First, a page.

The Society of Friends in Ireland

Asenath Nicholson
Chapter VIII (18) | Start of Chapter

The Society of Friends in Ireland, stand out as they do in other places, distinct. They meddle but little in the politics of the world around them; whatever government they may be under, they sit quietly and let the world rock on. A Yearly Meeting of that denomination is more interesting in Ireland than elsewhere, on one account, because they are entirely free from vain boasting and whining tales of persecution, or the great growth of their denomination, the downfall of error before their preaching, &c. You have solemn silence, or you have something uttered unvarnished with rhetorical flourishes or borrowed extracts from House of Commons or House of Lords. Their extracts are borrowed from the Holy Scriptures, their prayers are addressed to the Majesty of Heaven, and not to men, they speak as if in his presence, and sit as if in his presence, and if you are not particularly edified, you are solemnized, your heart if not melted is softened, and you go away feeling, that for an hour or more you have been shut from a noisy, empty, gabbling world, from a party church which has not stimulated you to kill any priest, or pull down any chapel or convent. You feel to inquire, am I right? Is all well within? Have I the Spirit of Christ? if not, I am none of his. I have never heard that any Roman Catholic has ever turned to that Society in Ireland; but if they had proselyting agents in the field they would have their share, or if they had even that outward show in their meeting-houses, which takes away all reserve from the stranger, and gives him to feel that the place is for all, many would be induced to go in, that now stay away.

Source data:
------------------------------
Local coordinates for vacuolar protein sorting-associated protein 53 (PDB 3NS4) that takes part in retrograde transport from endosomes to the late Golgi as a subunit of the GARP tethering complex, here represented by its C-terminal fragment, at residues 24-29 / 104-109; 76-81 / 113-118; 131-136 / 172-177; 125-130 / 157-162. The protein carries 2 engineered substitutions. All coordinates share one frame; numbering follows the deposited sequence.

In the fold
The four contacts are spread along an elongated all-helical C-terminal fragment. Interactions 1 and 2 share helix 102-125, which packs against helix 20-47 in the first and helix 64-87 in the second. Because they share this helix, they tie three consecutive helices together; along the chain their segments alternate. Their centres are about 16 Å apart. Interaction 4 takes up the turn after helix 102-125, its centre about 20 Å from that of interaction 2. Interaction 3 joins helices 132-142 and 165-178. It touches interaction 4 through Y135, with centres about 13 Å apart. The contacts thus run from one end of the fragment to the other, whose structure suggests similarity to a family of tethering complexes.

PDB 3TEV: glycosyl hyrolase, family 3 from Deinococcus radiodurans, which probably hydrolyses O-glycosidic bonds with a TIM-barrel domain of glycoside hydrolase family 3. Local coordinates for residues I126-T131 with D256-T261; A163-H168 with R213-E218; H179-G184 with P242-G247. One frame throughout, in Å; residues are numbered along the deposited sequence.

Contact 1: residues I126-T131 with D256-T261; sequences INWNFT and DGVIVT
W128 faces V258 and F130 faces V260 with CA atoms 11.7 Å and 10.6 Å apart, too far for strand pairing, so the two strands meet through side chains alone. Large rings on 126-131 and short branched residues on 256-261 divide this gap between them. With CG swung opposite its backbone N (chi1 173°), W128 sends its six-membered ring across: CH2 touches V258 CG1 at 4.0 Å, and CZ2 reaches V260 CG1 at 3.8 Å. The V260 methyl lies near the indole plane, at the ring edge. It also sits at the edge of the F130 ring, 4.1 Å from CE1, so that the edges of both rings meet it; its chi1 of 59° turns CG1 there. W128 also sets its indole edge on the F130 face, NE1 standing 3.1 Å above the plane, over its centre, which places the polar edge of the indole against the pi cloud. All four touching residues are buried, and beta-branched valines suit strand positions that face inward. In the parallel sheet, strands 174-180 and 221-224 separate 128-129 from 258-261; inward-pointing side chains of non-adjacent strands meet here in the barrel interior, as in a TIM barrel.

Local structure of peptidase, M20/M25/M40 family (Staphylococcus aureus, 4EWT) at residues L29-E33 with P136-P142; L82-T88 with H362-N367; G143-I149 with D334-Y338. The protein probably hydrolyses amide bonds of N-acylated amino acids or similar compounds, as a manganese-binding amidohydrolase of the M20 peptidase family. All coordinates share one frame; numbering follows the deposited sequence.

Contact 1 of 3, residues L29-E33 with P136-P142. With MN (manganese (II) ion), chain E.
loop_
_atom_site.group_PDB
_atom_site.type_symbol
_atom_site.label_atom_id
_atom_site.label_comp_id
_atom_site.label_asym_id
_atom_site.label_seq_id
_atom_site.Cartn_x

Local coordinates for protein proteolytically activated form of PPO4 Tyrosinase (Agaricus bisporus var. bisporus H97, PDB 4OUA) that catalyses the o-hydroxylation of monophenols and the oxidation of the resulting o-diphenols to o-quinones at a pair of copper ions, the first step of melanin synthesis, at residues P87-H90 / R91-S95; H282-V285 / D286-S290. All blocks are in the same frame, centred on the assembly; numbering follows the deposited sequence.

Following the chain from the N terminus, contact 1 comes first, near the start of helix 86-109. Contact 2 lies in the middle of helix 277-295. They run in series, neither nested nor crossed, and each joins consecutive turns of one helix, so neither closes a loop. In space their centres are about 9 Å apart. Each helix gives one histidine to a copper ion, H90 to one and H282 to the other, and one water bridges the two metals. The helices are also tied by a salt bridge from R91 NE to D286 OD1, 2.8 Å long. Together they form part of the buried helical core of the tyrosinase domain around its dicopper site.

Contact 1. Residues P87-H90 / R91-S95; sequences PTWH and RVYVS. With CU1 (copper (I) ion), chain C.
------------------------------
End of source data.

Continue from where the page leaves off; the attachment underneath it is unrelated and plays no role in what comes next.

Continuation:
When stopping in Cork, great surprise was expressed, even by some dissenters, that I should take such liberties as to go to a place of worship where none were wished to attend but their own; and the Catholics supposed that none could be allowed to enter, but such as have on the "particular dress." The caution of these people in the time of famine, to avoid the appearance of proselyting, was carried to an extent almost unparalleled. It was said that a ministering Friend from England, who had been in the habit of attending or holding a meeting in the west part of Ireland when he visited them, declined doing so, in the year 1847, when in the same place, lest it should be construed as a desire to make converts by the liberality which his Society were showing.